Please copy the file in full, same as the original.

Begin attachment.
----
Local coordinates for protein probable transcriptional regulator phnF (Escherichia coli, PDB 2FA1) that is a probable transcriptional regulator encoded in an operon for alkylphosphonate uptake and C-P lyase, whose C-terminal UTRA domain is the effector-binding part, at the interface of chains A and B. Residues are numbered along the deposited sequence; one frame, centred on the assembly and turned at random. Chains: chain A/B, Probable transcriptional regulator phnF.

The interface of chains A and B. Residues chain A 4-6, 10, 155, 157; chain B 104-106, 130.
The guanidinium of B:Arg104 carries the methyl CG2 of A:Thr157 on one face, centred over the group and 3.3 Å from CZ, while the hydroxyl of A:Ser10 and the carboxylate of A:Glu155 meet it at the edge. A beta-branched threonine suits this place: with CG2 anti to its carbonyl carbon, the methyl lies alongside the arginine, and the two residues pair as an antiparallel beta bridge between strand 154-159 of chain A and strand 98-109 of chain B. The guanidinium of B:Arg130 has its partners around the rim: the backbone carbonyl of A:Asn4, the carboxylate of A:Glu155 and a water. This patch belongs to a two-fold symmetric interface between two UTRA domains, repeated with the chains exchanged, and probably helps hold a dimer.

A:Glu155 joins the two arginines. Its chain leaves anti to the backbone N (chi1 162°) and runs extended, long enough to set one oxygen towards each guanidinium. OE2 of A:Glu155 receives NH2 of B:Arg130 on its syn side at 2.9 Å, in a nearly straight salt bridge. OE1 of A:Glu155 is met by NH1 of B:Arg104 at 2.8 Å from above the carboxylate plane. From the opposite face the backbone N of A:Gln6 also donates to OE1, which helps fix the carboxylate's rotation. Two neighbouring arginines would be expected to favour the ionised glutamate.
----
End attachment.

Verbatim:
Local coordinates for protein probable transcriptional regulator phnF (Escherichia coli, PDB 2FA1) that is a probable transcriptional regulator encoded in an operon for alkylphosphonate uptake and C-P lyase, whose C-terminal UTRA domain is the effector-binding part, at the interface of chains A and B. Residues are numbered along the deposited sequence; one frame, centred on the assembly and turned at random. Chains: chain A/B, Probable transcriptional regulator phnF.

The interface of chains A and B. Residues chain A 4-6, 10, 155, 157; chain B 104-106, 130.
The guanidinium of B:Arg104 carries the methyl CG2 of A:Thr157 on one face, centred over the group and 3.3 Å from CZ, while the hydroxyl of A:Ser10 and the carboxylate of A:Glu155 meet it at the edge. A beta-branched threonine suits this place: with CG2 anti to its carbonyl carbon, the methyl lies alongside the arginine, and the two residues pair as an antiparallel beta bridge between strand 154-159 of chain A and strand 98-109 of chain B. The guanidinium of B:Arg130 has its partners around the rim: the backbone carbonyl of A:Asn4, the carboxylate of A:Glu155 and a water. This patch belongs to a two-fold symmetric interface between two UTRA domains, repeated with the chains exchanged, and probably helps hold a dimer.

A:Glu155 joins the two arginines. Its chain leaves anti to the backbone N (chi1 162°) and runs extended, long enough to set one oxygen towards each guanidinium. OE2 of A:Glu155 receives NH2 of B:Arg130 on its syn side at 2.9 Å, in a nearly straight salt bridge. OE1 of A:Glu155 is met by NH1 of B:Arg104 at 2.8 Å from above the carboxylate plane. From the opposite face the backbone N of A:Gln6 also donates to OE1, which helps fix the carboxylate's rotation. Two neighbouring arginines would be expected to favour the ionised glutamate.